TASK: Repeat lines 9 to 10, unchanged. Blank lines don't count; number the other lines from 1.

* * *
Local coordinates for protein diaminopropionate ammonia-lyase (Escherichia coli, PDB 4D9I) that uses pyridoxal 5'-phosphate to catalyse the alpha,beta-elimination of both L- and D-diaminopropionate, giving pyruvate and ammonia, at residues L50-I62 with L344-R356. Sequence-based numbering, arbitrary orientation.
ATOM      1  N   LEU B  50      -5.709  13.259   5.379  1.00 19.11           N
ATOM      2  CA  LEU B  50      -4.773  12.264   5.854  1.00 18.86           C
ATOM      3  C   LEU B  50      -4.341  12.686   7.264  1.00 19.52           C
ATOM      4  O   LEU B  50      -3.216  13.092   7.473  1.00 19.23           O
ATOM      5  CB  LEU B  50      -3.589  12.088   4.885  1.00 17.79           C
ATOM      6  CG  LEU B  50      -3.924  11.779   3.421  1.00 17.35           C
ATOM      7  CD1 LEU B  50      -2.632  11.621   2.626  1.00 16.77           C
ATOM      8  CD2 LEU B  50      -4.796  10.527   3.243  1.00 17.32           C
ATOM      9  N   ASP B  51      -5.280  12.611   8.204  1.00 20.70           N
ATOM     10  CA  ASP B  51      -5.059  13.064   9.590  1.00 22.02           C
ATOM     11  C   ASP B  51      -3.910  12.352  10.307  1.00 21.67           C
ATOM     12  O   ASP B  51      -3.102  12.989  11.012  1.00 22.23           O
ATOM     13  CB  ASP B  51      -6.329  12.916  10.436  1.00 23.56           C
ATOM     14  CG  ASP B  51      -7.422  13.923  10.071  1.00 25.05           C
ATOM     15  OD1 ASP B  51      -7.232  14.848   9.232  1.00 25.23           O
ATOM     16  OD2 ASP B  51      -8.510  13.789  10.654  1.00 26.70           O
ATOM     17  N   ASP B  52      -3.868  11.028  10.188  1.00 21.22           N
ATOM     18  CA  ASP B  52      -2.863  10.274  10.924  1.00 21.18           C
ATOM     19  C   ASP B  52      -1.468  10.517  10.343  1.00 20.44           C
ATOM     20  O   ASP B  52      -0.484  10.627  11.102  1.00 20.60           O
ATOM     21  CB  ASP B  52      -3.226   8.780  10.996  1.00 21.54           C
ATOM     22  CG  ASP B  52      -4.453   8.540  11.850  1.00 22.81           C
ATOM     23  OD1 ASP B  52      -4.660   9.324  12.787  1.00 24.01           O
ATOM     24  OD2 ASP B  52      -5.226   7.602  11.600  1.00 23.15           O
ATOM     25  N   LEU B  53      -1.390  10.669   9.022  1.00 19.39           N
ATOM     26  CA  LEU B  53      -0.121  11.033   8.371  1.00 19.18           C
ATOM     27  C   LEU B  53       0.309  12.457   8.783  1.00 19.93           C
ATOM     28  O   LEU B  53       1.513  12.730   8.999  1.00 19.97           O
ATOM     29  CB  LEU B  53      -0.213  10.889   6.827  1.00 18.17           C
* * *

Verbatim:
ATOM      8  CD2 LEU B  50      -4.796  10.527   3.243  1.00 17.32           C
ATOM      9  N   ASP B  51      -5.280  12.611   8.204  1.00 20.70           N